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Monday, April 22, 2024

The EduVerse with ProfessorJBA: Birthing a new generation of abolitionists teachers

Jason Allen
Jason Allen
Jason B. Allen is an educator and education reporter. He attended school in Atlanta, K-12, and is a graduate of the University of West Georgia and earned a B.A. in English and M.A. in special education.

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Traveling across the East coast, I’ve realized that more and more parents across cities and states are having the same issues in public education. Often times it’s the very same script but with a different cast.

While I was in Philadelphia organizing parent and community leaders for educational justice, the last living sibling of Dr. Martin Luther King Jr. passed away in Atlanta.

Dr. Willie Christine King Farris lived almost 96 years, decades after experiencing some of the most traumatic moments of her life during the civil rights movement. A little-known American history fact, not only was Dr. King, her dear brother, assassinated but also their mother, and their brother “mysteriously” died but many believe was killed as well.

Despite all, Christine King Farris made a legacy of her own beyond being best known as Dr. King’s sister and a fearless, civil rights leader, she also was a bold abolitionist teacher!

Her boldness in teaching and leading rang as loudly as the battle cries for freedom during the civil rights marches of the 50s and 60s. Abolitionist teachers played a critical role post-civil rights movement in helping inspire freedom fighters who would change racial barriers in fields over a period of 50 years.

Mrs. Farris was focused on creating opportunities for all children and students to succeed by empowering her students to not simply talk about freedom, but to make steps towards freedom in their families, communities and our society.

What makes us abolitionist teachers is our intent to change social injustices within our society. Now due to restrictions on teaching history and culture in public schools, we don’t have masses of Black teachers who are grounded in the work of abolitionists.

Many teachers preparing to enter the classroom are missing the jewels in our community like Dr. Christine King Farris. Thankfully we have organizations like the Center for Black Educator Development, which is a safe space for Black teachers wanting to teach history, facts and pathways to freedom without being silenced, punished or scared for their jobs.

As the world will be honoring Dr. Farris’s legacy, let’s not forget that she believed in all children receiving a free, equitable and fair education. She believed that our investment should not be in prison cells but in classrooms preparing our next generation for the future.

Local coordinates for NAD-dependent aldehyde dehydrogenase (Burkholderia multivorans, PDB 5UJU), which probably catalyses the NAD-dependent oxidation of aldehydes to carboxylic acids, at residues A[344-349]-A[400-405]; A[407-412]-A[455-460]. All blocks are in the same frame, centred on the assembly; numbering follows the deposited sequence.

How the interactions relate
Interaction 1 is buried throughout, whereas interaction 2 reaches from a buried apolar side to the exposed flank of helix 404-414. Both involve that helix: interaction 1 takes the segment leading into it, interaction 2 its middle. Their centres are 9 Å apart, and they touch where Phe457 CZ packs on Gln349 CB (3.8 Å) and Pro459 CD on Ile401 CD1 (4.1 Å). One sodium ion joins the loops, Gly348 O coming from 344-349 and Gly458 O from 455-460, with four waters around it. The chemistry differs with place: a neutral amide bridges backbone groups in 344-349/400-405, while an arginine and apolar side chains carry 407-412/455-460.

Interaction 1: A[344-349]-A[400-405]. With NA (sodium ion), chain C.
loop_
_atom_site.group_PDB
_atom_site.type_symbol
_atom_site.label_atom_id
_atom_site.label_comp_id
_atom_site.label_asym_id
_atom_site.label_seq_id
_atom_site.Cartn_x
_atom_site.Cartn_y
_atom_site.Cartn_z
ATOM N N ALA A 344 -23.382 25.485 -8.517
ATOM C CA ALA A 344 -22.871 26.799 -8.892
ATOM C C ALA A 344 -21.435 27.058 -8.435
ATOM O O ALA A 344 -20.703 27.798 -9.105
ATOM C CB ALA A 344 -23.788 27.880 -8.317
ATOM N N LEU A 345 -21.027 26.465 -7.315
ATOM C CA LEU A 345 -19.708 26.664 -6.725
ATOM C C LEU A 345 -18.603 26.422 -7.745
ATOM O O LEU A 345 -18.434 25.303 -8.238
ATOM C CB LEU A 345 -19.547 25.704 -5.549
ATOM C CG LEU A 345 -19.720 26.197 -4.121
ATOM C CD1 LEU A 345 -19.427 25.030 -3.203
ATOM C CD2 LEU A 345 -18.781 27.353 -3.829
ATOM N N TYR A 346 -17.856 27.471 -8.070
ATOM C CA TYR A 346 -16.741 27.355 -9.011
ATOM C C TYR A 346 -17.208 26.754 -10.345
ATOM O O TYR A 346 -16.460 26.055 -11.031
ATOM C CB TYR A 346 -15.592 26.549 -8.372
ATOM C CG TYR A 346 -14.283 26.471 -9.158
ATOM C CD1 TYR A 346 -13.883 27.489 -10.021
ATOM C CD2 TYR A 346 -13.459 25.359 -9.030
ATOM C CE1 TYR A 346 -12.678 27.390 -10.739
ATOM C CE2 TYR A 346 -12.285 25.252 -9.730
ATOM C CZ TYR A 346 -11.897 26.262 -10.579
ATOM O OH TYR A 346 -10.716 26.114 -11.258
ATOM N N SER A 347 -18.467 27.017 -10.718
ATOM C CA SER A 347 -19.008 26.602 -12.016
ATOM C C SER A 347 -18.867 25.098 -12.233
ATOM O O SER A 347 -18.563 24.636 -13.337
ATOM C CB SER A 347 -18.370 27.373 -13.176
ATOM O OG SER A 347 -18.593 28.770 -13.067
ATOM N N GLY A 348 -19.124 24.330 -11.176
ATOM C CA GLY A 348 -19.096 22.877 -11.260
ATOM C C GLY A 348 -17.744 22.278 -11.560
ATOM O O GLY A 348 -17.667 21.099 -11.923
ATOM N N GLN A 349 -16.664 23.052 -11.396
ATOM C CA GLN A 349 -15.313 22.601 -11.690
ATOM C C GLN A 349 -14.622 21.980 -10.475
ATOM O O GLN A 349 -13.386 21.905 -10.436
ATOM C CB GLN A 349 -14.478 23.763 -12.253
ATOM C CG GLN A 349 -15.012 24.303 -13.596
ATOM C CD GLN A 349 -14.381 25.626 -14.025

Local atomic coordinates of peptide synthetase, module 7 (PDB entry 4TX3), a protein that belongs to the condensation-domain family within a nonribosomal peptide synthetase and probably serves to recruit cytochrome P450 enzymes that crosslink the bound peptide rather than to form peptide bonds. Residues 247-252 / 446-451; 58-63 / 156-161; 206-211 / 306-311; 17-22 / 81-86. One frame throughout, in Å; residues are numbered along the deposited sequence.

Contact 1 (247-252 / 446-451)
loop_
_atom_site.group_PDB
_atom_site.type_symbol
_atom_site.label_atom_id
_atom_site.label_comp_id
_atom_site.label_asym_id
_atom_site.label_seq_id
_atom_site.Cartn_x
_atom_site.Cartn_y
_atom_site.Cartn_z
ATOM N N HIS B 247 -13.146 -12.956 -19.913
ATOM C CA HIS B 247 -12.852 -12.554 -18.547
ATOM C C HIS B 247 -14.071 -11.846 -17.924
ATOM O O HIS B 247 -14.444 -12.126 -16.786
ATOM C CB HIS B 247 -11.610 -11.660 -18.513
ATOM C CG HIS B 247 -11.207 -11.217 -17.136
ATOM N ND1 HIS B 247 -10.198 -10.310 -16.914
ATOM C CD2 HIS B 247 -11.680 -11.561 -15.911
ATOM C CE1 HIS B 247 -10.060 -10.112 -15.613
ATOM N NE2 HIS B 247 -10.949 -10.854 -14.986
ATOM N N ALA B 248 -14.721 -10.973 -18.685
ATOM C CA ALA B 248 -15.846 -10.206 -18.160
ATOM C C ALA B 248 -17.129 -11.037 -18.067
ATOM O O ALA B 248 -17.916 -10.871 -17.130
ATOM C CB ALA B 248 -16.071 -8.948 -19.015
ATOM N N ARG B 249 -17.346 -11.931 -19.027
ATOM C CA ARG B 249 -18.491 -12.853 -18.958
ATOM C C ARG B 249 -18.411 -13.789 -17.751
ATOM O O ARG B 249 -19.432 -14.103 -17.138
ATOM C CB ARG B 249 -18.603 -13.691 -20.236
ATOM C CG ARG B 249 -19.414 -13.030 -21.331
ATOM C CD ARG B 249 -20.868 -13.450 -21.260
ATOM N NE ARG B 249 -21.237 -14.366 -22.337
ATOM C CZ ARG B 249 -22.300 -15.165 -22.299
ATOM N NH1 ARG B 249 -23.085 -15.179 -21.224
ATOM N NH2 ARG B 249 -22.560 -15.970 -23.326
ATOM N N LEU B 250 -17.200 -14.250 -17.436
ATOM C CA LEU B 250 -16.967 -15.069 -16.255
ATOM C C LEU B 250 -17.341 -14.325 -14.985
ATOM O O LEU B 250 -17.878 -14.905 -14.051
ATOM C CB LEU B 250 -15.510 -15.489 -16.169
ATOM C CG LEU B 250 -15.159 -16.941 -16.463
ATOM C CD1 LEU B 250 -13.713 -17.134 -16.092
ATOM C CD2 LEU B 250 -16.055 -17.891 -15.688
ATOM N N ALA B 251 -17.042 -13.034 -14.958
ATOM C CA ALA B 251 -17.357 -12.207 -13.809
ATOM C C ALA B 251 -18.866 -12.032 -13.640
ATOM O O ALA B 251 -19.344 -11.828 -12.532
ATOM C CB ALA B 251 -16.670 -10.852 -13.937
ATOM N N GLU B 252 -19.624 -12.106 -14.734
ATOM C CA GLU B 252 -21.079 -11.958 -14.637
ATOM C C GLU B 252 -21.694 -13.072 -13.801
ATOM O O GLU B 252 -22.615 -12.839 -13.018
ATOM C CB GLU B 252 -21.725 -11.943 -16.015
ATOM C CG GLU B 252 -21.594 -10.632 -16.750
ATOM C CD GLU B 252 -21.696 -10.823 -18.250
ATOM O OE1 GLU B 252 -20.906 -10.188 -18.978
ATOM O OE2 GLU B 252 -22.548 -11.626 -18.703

I have not only had the opportunity to study Dr. Farris’s life, hear her speak as a student in Atlanta Public Schools, see her in action within our community but also hear her speak to and mentor aspiring, new and veteran teachers.

In 2017 when Mr. Newton Farris Sr. passed away, I had the opportunity to be with my daddy as he worked with Mrs. Farris and the family on his funeral program. It wasn’t just a beautiful, Black love story. It spoke to the utter importance of the joy, peace and prosperity we as Black Americans find in our faith, family and the fight for justice.

As Dr. Farris transitions into the realm of our ancestors, it’s going to take parents, teachers and community leaders now to ensure that the successes, struggles and stories of past generations aren’t left behind due to book bans, removing cultural literacy and our legacy that holds together the fabric of these United States.

When children see the news and ask about Dr. King’s sister, Christine King Farris, you should be able to tell them that she was a hero, a teacher and an educator who believed that we should be elevating humanity through civil and human rights, social justice and economic equality. Tell them that her legacy lives on through us and our next generation that will hopefully and finally see the walls of the system of injustice crumble.

Dr. Christine Farris King has left us to birth the next generation of abolitionists teachers, which starts in one of the most important learning stages and classrooms: home.

Contact Indy Kids Winning reporter Jason B. Allen at jasona@indyrecorder.com. Follow him on Twitter ProfessorJBA.

Jason’s work is supported through a partnership between Indy Kids Winning and the Indianapolis Recorder. Visit indykidswinning.com to learn more.

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